We know that crops are great "molecular factories," or "bioreactors", of valuable compounds that benefit society (i.e., food, feed, and raw materials for manufacturing) and the environment (i.e., soil health, biodiversity, and climate), thus being an excellent starting point to enable circular bioeconomies. These compounds can be present in crops, or the crops themselves are a cost-effective alternative to produce such compounds if they are engineered. Plant breeding and biotechnology technologies have enabled the use of crops in this manner. However, even in the era of advanced breeding and precise genetic engineering, these technologies have yet to achieve the full potential of crops because fundamental challenges remain unaddressed. Our research identified two significant challenges that must be overcome to develop new crops and varieties to enable new forms of circular bioeconomy at the local, national, and regional levels: shortening breeding cycles and increasing genetic engineering efficiency. 

♻️ Shortening breeding cycles

Traditional breeding techniques can be time-consuming and labor-intensive, and there is a need to develop new approaches that can speed up the process of developing new crops and varieties. This could involve using techniques such as somatic variation, double haploid development, and mutagenesis, as well as using computational tools to optimize breeding strategies. For example, iterated embryo selection (IES) is a proposed reproductive technology that involves repeated cycles of in vitro sequencing and selection of embryos to rapidly accelerate breeding to its theoretical limit. The technology has been proposed in mammals and is thought impossible in plants, as it requires access to a fruiting body, which usually only forms when a plant is mature. However, totipotent plant tissue could be obtained if plant embryos were treated with the right hormones and differentiated directly into a fruiting body without a whole plant. Repeated cycles that iterate plant tissues to being totipotent, then to the fruiting body, and then combined with trait selection, could rapidly accelerate these plant breeding.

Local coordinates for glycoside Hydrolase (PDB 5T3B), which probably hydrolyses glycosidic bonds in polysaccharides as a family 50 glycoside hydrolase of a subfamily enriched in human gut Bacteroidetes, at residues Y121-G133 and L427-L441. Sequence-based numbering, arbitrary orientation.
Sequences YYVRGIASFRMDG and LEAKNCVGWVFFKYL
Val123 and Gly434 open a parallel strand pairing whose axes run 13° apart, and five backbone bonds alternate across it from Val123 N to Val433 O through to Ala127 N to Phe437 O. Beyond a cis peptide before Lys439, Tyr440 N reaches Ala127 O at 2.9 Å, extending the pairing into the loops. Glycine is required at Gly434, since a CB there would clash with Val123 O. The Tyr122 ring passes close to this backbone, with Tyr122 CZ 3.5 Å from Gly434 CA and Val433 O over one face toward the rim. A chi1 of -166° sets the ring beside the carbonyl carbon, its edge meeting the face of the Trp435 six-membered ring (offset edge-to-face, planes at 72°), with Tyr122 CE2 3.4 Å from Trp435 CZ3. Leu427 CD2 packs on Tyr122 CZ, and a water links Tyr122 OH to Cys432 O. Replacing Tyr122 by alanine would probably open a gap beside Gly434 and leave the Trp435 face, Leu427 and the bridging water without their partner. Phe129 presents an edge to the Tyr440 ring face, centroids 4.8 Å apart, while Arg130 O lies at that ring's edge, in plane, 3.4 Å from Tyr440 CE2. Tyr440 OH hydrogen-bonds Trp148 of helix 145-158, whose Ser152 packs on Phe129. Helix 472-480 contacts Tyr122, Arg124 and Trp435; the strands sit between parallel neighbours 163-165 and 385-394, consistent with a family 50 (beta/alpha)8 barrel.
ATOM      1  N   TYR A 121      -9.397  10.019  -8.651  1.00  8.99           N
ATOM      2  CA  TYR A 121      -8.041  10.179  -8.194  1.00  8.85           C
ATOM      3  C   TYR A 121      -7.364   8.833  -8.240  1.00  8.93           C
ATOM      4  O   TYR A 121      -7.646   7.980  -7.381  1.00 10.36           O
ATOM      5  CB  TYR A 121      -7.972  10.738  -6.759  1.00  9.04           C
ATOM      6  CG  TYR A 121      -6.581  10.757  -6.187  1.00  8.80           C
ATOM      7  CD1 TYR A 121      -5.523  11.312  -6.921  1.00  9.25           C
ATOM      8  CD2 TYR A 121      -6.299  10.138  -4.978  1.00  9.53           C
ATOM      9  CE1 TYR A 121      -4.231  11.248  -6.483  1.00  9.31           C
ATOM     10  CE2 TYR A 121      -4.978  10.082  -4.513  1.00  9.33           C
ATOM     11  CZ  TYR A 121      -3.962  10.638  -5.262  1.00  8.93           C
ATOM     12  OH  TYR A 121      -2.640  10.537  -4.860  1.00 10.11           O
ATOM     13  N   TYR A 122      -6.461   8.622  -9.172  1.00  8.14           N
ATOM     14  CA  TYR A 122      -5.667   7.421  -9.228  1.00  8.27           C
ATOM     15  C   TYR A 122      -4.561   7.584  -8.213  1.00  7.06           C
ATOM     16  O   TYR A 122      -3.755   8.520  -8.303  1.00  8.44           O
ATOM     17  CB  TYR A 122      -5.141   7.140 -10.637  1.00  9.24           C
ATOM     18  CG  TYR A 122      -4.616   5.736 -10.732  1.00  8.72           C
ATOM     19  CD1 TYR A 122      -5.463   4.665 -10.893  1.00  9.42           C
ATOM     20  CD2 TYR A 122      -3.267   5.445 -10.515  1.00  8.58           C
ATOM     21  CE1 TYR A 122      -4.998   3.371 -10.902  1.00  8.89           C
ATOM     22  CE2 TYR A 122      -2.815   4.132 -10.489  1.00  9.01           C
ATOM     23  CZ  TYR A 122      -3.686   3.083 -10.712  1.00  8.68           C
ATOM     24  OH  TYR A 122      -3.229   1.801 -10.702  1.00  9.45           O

📈 Increasing genetic engineering efficiencies

The ability to regenerate plants from tissue or cell cultures highly depends on the species and genotype used. By developing platforms capable of regenerating a wide range of plant species and genotypes, it may be possible to expand the scope of crops used in the bioeconomy significantly since cutting edge technologies, such as gene editing, could be easily implemented to maximize crop potential and output. 

The regulation landscape on edited crops increasingly favours non-GM classification of gene editing where transgenes are not involved. We will likely look closely at genome editing or epigenetic editing, potentially in neglected crops, including seaweeds, cannabis, turmeric, blackberry, aloe, and coyol, amongst others. 

However, we are interested in increasing the potential of targeted chemical mutagenesis. Chemical mutagens have been widely used in crop breeding for decades, causing mutations without using GMO technology. While useful, they are not loci-specific, which has led us to the idea of developing a highly targeted or directable chemical mutagen to leverage the best of RNA-guided nucleases and non-GM mutagenesis techniques.


Overcoming these challenges will not only continue to improve crops for better yields and high nutritional value but also enable the production of novel inputs for bio-based polymers, dyes, textiles, and fuels (to name a few). Furthermore, we can enhance the intrinsic environmental benefits plants bring to ecosystems, such as promoting soil health and increased biodiversity. By taking this holistic view of what crops can be, we will be able to increase the value of current farms by diversifying the outputs produced, reducing the socioeconomic gap. Therefore, there is great potential to advance a transition towards a bioeconomy through crops.  

Businesses solving these challenges will likely do so in the context of plants (current and potential new crops) grown in specific bioregions. However, the solutions found to overcome these challenges will be easily translatable to other plant systems produced worldwide as the obstacles presented affect innovation in all crops. Therefore, in the short term, these businesses will create the crops that enable the bioeconomy at a local and regional level. In the long-term, these businesses would have made the critical platforms needed that allow other parts of the world to transition towards a bioeconomy. Both should be regarded as successful outcomes of this opportunity area.

We are seeking entrepreneurial scientists to join us and are discussing the opportunity in more detail in a webinar at 3pm GMT on January 27th 2023 - please register using this link, we hope to see you there!